With the price of today’s technology, purchasing a drone for casual flying is now an affordable hobby — and with a trip to Antarctica ahead of me, I couldn’t find a reason not to purchase one. With onboard GPS, automatic stabilisation to counter for environmental factors such as wind, plus 30 minutes of flight time — even in minus 10°C — it wasn’t long before I had this drone giving me footage of the station with a real ‘wow’ factor.
The inbuilt 4k camera allows me to view the footage, in real time, straight from my smart phone. Different modes of operation allow me to take full control myself, set way points for the drone to automatically fly to, or even actively track a selected target — maintaining it in view while I fly the drone around.
With all this capability, it isn’t hard to see why it wasn’t long before we started using the drone for more than just fascinating scenery shots.
During a search and rescue (SAR) exercise the drone was used to capture some unique footage of the techniques used. The footage collected can now be used in future training to provide a better understanding of the procedures.
With the vast build-up of snow over the previous winter, the stations Southern Hemisphere Imaging Riometer Experiment (SHIRE) — a 7mx7m array of passive antennas, used for detection of radio frequency noise in the ionosphere — suffered damage as the ice moved and bent parts of the equipment. With the use of the drone we were able to provide high quality footage back to Australia to assess the damage and plan for repairs.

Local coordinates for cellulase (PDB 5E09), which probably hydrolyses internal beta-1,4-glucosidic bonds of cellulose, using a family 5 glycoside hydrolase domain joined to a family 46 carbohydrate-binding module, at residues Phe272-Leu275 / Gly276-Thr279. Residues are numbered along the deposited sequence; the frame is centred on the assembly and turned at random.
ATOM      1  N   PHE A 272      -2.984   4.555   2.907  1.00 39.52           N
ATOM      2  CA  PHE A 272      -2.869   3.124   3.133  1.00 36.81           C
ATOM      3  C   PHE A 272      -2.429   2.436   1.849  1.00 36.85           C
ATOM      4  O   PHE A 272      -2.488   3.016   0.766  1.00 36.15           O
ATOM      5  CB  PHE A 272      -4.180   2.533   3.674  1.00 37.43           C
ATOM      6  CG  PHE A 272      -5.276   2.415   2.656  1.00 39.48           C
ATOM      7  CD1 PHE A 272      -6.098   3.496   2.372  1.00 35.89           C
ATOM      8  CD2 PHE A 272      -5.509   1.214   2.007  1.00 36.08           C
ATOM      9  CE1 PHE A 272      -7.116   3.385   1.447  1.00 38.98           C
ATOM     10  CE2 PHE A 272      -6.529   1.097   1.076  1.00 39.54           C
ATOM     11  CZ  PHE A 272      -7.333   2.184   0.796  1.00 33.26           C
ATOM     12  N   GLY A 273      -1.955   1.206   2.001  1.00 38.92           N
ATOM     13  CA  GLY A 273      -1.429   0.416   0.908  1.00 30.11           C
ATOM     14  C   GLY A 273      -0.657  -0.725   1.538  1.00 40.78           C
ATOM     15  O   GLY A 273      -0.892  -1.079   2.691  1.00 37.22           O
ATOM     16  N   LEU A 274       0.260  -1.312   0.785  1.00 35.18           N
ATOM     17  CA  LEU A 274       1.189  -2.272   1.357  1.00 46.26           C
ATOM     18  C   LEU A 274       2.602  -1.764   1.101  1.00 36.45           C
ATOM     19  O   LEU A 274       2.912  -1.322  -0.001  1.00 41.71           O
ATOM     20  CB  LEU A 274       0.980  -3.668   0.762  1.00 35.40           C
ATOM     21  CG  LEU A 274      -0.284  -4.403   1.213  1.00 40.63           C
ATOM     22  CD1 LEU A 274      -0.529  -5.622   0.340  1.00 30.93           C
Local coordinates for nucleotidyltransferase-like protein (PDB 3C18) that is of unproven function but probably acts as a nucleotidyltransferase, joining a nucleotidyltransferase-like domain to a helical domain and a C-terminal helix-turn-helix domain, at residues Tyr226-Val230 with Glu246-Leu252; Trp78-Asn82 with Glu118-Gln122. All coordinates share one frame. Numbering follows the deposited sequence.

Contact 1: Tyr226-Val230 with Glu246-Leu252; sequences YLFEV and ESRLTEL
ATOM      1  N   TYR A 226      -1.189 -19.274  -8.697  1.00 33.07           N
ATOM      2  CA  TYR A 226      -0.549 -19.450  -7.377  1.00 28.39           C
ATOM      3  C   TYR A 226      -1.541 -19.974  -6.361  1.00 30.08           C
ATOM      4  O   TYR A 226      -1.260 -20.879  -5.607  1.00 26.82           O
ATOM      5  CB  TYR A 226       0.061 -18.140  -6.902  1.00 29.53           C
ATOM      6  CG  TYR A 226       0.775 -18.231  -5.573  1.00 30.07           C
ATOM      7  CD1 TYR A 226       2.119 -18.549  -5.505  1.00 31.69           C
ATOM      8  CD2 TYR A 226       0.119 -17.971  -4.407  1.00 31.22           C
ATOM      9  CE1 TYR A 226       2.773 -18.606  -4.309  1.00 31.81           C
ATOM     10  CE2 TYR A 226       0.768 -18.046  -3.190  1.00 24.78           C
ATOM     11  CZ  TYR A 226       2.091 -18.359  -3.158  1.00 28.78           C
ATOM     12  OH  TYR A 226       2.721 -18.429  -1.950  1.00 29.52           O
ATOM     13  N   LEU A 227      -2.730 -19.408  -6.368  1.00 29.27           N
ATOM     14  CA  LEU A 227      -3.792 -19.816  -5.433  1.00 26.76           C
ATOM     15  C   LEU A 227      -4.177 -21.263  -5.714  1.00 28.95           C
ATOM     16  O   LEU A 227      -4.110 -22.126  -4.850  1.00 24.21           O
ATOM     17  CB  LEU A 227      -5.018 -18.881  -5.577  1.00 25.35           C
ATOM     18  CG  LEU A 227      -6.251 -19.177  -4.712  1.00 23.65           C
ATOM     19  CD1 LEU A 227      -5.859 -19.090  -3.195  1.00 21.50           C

During periods of strong winds, the newly formed sea ice (which we have come to depend on for travel) can break away and be blown out to sea. With the use of the drone we can see these break outs in nearby areas of sea ice and identify any hazardous areas, prior to any sea ice vehicle travel.
Limited only by the Civil Aviation Safety Authority (CASA) maximum flight height of 120 meters, the drone gives us the ability to inspect equipment on communication towers, negating the need for personnel to be risked with climbing in the harsh Antarctic conditions.
With drones already benefitting us it begs the question: where to next? With its 7km range, will drones be used to find casualties throughout the Vestfold hills during SAR evolutions, much faster than via foot. Can they be used to monitor the colonies of penguins and seals with ease. Or perhaps fly into dangerous areas such as glaciers and ice bergs.
Who knows what the future will hold for the eye in the sky.
Chris Watson, Bureau of Meteorology Technician